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Cheating the Gold Standard in Drug Trials

June 21, 2015
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Randomized control trials (RCT) are complex and very expensive studies required by regulatory agencies, in this case the FDA, before a prescription drug is allowed to be touted for its benefits and marketed.  The cost of a single trial, often with thousands of patients enrolled at as much as $5,000 per patient (payments are made to the institution or the physician and not the patient), can run into hundreds of millions of dollars.  A study that shows no benefit for a drug can be a huge financial loss for the pharmaceutical company or government agency that sponsored the study.  For most drugs, especially those for which a relatively small benefit over a generic or placebo is expected, the more patients enrolled in a trial, the more likely a small benefit can be obtained and therefore pass the qualifying test: a P-value of 0.05 or less. That is the ultimate goal of any study, and shows that the results of the trial are 95% likely to be true rather than a matter of mere chance.  Big trials, however, come with big costs.

As the billion dollar drug, Plavix (clopidogrel), marketed by Bristol-Meyers Squibb, was approaching its patent expiration date,  AstraZeneca released their results of the PLATO trial: a trial that compared their new drug, Brilinta (ticagrelor), with Plavix, in a classic, double-blind, randomized trial.  With 18,624 patients and a substantial improvement in outcomes compared to patients who took Plavix, the drug won FDA approval.  As Plavix finally became generic, and far less expensive, the leading societies, including the American Heart Association, the American College of Cardiology, and the European Society of Cardiology, gave Brilinta preferred use over Plavix.

But from the start, impartial physicians who reviewed the PLATO data raised alarming concerns with the results. The enormous benefit of Brilinta vs. Plavix found in two countries, Poland and Hungary, were responsible for much of the total favorable outcome. Yet strikingly, among the 1413 patients from the U.S. randomly assigned to Brilinta, there was a 27% HIGHER risk of vascular deaths, heart attacks and strokes compared to patients given Plavix. There were other flaws in the study as well. The study was designed as double blinded, yet anyone who cut into the capsule could clearly see if the patient was taking Plavix (there were two halves of Plavix pills within the capsule). Does that not leave an opening for fraud? And even more troubling, the original results of the trial appeared less promising until a post hoc, partial recount of the study added an extra 45 heart attacks to the Plavix group, which according to a physician who has sat on FDA panels, is quite unusual.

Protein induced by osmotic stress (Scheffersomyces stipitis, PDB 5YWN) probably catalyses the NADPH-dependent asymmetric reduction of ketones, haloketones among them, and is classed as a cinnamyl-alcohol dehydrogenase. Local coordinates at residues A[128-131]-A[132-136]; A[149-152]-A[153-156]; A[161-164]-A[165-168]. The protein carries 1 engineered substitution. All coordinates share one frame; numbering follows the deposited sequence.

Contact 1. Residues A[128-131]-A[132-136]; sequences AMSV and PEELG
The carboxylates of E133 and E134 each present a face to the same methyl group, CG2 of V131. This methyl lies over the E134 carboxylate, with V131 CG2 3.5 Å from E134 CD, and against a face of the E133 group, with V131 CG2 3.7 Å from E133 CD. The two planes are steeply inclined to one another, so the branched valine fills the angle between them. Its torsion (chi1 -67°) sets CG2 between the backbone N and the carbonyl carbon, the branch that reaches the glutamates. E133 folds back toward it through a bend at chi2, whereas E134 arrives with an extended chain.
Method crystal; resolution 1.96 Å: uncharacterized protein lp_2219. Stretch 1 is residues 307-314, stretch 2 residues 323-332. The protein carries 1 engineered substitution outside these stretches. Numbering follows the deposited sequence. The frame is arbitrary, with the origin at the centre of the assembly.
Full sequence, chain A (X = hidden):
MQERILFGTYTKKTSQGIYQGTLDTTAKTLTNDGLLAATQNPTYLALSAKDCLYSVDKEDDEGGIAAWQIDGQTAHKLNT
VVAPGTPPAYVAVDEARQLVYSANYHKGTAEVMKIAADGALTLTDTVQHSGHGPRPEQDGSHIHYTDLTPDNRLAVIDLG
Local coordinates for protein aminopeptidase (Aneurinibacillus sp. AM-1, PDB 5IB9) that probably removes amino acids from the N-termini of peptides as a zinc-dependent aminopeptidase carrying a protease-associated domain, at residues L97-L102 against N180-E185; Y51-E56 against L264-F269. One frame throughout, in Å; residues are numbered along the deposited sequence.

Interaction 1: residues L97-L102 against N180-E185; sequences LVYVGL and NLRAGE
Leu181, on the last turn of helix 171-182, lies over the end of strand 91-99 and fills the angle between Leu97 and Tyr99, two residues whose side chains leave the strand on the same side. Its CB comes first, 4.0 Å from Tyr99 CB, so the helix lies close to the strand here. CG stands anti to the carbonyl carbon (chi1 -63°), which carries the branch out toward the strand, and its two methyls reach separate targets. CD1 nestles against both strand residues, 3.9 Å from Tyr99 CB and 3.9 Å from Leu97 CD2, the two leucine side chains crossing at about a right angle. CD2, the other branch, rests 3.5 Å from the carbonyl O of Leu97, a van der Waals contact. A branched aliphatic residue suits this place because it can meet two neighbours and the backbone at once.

In spite of these alarming issues, and the great disparity in cost (a one month supply of Brilinta costs between $280.00 – $300.00 vs. a one month supply of Plavix easily purchased for under $10.00 dollars at Walmart and numerous other discount pharmacies), doctors have been prescribing Brilinta in increasing numbers.   Some physicians seem unaware that the trail data from Eastern European countries may not be honest and that North Americans actually had a higher cardiac event rate when they took the more expensive Brilinta instead of Plavix. While some may enjoy the benefits of prescribing Brilinta and perhaps even becoming a paid speaker for AstraZenica, patients may be paying the price. In the end, writing prescriptions for Brilinta instead of Plavix actually has the stamp of approval from all the major cardiology societies who recently approved Brilinta over Plavix in patients undergoing coronary stenting procedures.

But how is it that Brilinta ultimately won out over Plavix? Is this because the drug is better, or perhaps because of poor data collection, or a convenient manipulation of study data from centers somewhat immune from close FDA and media scrutiny?  Apparently the Department of Justice was interested in finding out; they announced, in October 2013, that they were investigating AstraZeneca’s PLATO trial.

In August of 2014, AstraZeneca announced that the U.S. Department of Justice had closed its investigation. Though the DOJ cleared the company of any wrongdoing in conducting the PLATO trial, they gave no explanation for the irregularities that were uncovered.  The end-date of the trial was adjusted to exclude sixteen cardiac events (heart attacks, etc.) and there was an incomplete accounting of some “twenty-six out of 30 unreported events following early drug discontinuation.” Perhaps the DOJ just didn’t have enough proof to make such a damning charge, but it certainly leaves many still questioning the results, questioning why Brilinta became a preferred drug, compared to generic costing 5% of the price, and wondering why those enrolled in the United States were better off if they received the cheaper Plavix instead of Brilinta? Meanwhile, Brilinta sales have been rising dramatically from $24 million in the third quarter of 2012, to over $500 million dollars for 2014.

More Troubling Results Involving Trial Data from Eastern European Countries

For years physicians have searched for an effective treatment for patients with what is known as HFPEF – heart failure with a preserved ejection fraction. Mostly elderly, they are often found to behave like classic heart failure patients, even when their hearts pump out a normal amount of blood with each beat. One trial, known under the acronym TOPCAT (Treatment of Preserved Cardiac Function Heart Failure with an Aldosterone Antagonist), and funded by the National Heart, Lung, and Blood Institute (NHLBI), aimed to show whether or not a generic drug, spironolactone, was effective in treating this disorder.